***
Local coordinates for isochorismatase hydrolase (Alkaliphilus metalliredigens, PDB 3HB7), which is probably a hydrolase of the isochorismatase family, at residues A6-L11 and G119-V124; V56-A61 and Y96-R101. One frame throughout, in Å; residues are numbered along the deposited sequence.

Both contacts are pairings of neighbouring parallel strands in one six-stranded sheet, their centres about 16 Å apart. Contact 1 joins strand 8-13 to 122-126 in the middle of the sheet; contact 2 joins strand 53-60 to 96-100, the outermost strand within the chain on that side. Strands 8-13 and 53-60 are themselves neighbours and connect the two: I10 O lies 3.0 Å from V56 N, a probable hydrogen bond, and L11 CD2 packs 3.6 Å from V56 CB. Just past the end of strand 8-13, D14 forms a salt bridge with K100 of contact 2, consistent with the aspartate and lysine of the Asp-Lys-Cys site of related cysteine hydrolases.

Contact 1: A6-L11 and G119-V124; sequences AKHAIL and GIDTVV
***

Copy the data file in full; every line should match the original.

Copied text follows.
Local coordinates for isochorismatase hydrolase (Alkaliphilus metalliredigens, PDB 3HB7), which is probably a hydrolase of the isochorismatase family, at residues A6-L11 and G119-V124; V56-A61 and Y96-R101. One frame throughout, in Å; residues are numbered along the deposited sequence.

Both contacts are pairings of neighbouring parallel strands in one six-stranded sheet, their centres about 16 Å apart. Contact 1 joins strand 8-13 to 122-126 in the middle of the sheet; contact 2 joins strand 53-60 to 96-100, the outermost strand within the chain on that side. Strands 8-13 and 53-60 are themselves neighbours and connect the two: I10 O lies 3.0 Å from V56 N, a probable hydrogen bond, and L11 CD2 packs 3.6 Å from V56 CB. Just past the end of strand 8-13, D14 forms a salt bridge with K100 of contact 2, consistent with the aspartate and lysine of the Asp-Lys-Cys site of related cysteine hydrolases.

Contact 1: A6-L11 and G119-V124; sequences AKHAIL and GIDTVV